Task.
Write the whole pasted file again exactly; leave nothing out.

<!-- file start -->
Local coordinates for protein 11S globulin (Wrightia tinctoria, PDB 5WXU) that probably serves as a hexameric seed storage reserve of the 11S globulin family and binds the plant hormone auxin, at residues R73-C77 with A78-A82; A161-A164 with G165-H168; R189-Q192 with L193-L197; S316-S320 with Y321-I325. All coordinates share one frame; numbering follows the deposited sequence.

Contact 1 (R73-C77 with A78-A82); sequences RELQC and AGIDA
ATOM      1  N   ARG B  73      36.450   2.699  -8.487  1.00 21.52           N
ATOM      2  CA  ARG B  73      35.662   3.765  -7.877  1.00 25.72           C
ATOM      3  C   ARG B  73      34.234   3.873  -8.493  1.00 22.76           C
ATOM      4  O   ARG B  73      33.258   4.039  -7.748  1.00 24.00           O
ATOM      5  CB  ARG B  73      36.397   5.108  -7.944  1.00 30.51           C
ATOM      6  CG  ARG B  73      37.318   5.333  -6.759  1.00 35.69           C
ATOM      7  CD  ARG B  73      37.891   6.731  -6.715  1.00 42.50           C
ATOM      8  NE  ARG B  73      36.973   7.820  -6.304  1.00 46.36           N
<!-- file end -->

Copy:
Local coordinates for protein 11S globulin (Wrightia tinctoria, PDB 5WXU) that probably serves as a hexameric seed storage reserve of the 11S globulin family and binds the plant hormone auxin, at residues R73-C77 with A78-A82; A161-A164 with G165-H168; R189-Q192 with L193-L197; S316-S320 with Y321-I325. All coordinates share one frame; numbering follows the deposited sequence.

Contact 1 (R73-C77 with A78-A82); sequences RELQC and AGIDA
ATOM      1  N   ARG B  73      36.450   2.699  -8.487  1.00 21.52           N
ATOM      2  CA  ARG B  73      35.662   3.765  -7.877  1.00 25.72           C
ATOM      3  C   ARG B  73      34.234   3.873  -8.493  1.00 22.76           C
ATOM      4  O   ARG B  73      33.258   4.039  -7.748  1.00 24.00           O
ATOM      5  CB  ARG B  73      36.397   5.108  -7.944  1.00 30.51           C
ATOM      6  CG  ARG B  73      37.318   5.333  -6.759  1.00 35.69           C
ATOM      7  CD  ARG B  73      37.891   6.731  -6.715  1.00 42.50           C
ATOM      8  NE  ARG B  73      36.973   7.820  -6.304  1.00 46.36           N